how to make a speech more engaging

8. Apply the 10-20-30 rule

Apply the 10-20-30 presentation rule and keep it short, sweet and impactful! Stick to ten slides, deliver your presentation within 20 minutes and use a 30-point font to ensure clarity and focus. Less is more, and your audience will thank you for it!

9. Implement the 5-5-5 rule

Simplicity is key. Limit each slide to five bullet points, with only five words per bullet point and allow each slide to remain visible for about five seconds. This rule keeps your presentation concise and prevents information overload.

Simple presentations are more engaging because they are easier to follow. Summarize your presentations and keep them simple with Venngage’s gallery of simple presentation templates and ensure that your message is delivered effectively across your audience.

how to make a speech more engaging

1. How to start a presentation?

To kick off your presentation effectively, begin with an attention-grabbing statement or a powerful quote. Introduce yourself, establish credibility and clearly state the purpose and relevance of your presentation.

2. How to end a presentation?

For a strong conclusion, summarize your talking points and key takeaways. End with a compelling call to action or a thought-provoking question and remember to thank your audience and invite any final questions or interactions.

3. How to make a presentation interactive?

To make your presentation interactive, encourage questions and discussion throughout your talk. Utilize multimedia elements like videos or images and consider including polls, quizzes or group activities to actively involve your audience.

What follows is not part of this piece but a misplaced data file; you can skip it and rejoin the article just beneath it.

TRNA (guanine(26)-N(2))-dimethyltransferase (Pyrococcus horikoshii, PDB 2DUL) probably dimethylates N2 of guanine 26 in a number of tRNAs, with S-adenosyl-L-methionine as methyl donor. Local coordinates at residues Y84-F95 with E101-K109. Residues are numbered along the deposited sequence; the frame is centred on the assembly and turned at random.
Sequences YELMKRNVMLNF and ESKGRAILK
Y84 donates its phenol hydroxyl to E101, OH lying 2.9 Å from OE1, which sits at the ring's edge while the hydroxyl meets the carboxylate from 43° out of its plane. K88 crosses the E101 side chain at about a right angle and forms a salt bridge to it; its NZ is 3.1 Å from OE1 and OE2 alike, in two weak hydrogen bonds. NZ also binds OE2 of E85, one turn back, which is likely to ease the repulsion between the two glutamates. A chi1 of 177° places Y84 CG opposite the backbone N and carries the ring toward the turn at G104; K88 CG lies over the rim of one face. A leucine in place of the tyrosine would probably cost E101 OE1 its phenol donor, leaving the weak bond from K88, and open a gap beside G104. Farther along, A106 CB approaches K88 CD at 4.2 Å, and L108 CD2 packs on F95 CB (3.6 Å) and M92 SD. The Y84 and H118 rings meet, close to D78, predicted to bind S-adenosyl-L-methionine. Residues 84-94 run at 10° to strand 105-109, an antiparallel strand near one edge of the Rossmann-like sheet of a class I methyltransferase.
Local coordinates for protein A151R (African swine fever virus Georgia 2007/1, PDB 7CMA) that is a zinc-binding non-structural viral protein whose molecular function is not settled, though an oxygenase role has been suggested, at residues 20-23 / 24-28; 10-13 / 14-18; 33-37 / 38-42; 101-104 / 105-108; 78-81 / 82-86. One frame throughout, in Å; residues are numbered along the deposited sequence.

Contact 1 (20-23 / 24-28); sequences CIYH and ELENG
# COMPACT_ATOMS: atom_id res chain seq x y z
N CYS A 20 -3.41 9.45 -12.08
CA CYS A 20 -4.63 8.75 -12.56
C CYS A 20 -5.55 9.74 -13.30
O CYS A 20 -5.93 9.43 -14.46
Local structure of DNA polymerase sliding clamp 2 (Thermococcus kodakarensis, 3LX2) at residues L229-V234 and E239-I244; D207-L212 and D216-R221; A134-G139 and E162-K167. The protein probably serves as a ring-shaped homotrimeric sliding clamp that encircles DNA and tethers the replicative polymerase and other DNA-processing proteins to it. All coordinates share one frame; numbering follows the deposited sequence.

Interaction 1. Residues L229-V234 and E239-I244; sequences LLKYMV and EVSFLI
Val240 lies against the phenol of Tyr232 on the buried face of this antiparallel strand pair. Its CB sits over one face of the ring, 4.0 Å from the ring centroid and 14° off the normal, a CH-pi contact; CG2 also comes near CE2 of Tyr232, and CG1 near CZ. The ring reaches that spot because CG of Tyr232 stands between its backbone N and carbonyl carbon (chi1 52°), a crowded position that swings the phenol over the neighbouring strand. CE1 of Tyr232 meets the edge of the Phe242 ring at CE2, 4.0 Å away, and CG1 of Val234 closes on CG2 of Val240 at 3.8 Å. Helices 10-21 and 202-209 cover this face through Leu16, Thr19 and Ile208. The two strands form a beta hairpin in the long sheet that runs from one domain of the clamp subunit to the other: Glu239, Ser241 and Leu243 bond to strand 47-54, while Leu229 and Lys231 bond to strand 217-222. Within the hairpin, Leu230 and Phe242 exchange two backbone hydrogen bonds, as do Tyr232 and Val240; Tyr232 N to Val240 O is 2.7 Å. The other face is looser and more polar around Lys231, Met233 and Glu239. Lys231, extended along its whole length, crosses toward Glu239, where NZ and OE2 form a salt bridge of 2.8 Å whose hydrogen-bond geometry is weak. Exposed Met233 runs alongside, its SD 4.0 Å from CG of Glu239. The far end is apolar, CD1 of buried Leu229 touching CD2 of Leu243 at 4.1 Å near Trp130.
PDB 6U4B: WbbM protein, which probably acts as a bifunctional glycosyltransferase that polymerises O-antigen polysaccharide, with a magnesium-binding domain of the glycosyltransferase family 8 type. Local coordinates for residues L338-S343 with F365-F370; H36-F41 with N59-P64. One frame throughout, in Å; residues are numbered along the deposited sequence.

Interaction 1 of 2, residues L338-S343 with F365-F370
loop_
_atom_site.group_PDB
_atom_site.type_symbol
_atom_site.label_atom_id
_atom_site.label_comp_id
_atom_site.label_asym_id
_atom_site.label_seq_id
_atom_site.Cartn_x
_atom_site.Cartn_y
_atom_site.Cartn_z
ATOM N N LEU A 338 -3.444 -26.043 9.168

In need of inspiration for your next presentation? I’ve got your back! Pick from these 120+ presentation ideas, topics and examples to get started. 

Creating a stunning presentation with Venngage is a breeze with our user-friendly drag-and-drop editor and professionally designed templates for all your communication needs. 

Here’s how to make a presentation in just 5 simple steps with the help of Venngage:

Step 1: Sign up for Venngage for free using your email, Gmail or Facebook account or simply log in to access your account. 

Step 2: Pick a design from our selection of free presentation templates (they’re all created by our expert in-house designers).

Step 3: Make the template your own by customizing it to fit your content and branding. With Venngage’s intuitive drag-and-drop editor, you can easily modify text, change colors and adjust the layout to create a unique and eye-catching design.

Step 4: Elevate your presentation by incorporating captivating visuals. You can upload your images or choose from Venngage’s vast library of high-quality photos, icons and illustrations. 

Step 5: Upgrade to a premium or business account to export your presentation in PDF and print it for in-person presentations or share it digitally for free!

By following these five simple steps, you’ll have a professionally designed and visually engaging presentation ready in no time. With Venngage’s user-friendly platform, your presentation is sure to make a lasting impression. So, let your creativity flow and get ready to shine in your next presentation!

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How to Be a More Engaging Speaker

how to make a speech more engaging

Average: 4 ( 1 vote)

How to Be a More Engaging Speaker

We’ve all sat through tedious speeches, praying for them to end. But what happens when you’re at the other end and you want to create a speech that engages your audience throughout?  How can you connect with your audience and deliver your ideas more engagingly?

Professional speakers live and die by their preparation. It might seem as though your favorite speaker constantly ad-libs with insightful and unplanned segues, but that seemingly ad hoc amusing story they told is likely the result of hours of preparation behind the scenes. Top speakers learn about genre expectations, and research their audience long before they set pen to paper or finger to key. They watch successful speakers and work with others to refine their routines. If speakers are even considering sliding some humor into their speech , they’ll plan it thoroughly beforehand, and will ensure that their research shows that it is likely to go down well with the audience.